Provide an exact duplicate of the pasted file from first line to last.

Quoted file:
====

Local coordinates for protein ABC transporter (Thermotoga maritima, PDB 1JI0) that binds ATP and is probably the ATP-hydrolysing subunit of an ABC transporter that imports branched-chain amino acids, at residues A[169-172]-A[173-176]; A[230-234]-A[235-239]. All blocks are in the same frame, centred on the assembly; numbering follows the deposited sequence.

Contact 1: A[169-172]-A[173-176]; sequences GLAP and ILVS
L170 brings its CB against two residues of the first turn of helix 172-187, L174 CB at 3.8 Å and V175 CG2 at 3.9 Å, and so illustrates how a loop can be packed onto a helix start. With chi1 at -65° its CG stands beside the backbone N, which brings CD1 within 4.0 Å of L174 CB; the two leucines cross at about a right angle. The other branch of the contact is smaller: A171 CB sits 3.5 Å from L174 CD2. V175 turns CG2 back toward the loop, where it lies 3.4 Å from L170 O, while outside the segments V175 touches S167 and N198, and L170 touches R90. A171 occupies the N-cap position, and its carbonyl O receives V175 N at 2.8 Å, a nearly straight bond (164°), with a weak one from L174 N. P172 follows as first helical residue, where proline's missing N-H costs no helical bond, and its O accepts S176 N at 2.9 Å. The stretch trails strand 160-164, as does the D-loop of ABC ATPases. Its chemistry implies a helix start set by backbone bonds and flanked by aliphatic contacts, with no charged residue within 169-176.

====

Local coordinates for protein ABC transporter (Thermotoga maritima, PDB 1JI0) that binds ATP and is probably the ATP-hydrolysing subunit of an ABC transporter that imports branched-chain amino acids, at residues A[169-172]-A[173-176]; A[230-234]-A[235-239]. All blocks are in the same frame, centred on the assembly; numbering follows the deposited sequence.

Contact 1: A[169-172]-A[173-176]; sequences GLAP and ILVS
L170 brings its CB against two residues of the first turn of helix 172-187, L174 CB at 3.8 Å and V175 CG2 at 3.9 Å, and so illustrates how a loop can be packed onto a helix start. With chi1 at -65° its CG stands beside the backbone N, which brings CD1 within 4.0 Å of L174 CB; the two leucines cross at about a right angle. The other branch of the contact is smaller: A171 CB sits 3.5 Å from L174 CD2. V175 turns CG2 back toward the loop, where it lies 3.4 Å from L170 O, while outside the segments V175 touches S167 and N198, and L170 touches R90. A171 occupies the N-cap position, and its carbonyl O receives V175 N at 2.8 Å, a nearly straight bond (164°), with a weak one from L174 N. P172 follows as first helical residue, where proline's missing N-H costs no helical bond, and its O accepts S176 N at 2.9 Å. The stretch trails strand 160-164, as does the D-loop of ABC ATPases. Its chemistry implies a helix start set by backbone bonds and flanked by aliphatic contacts, with no charged residue within 169-176.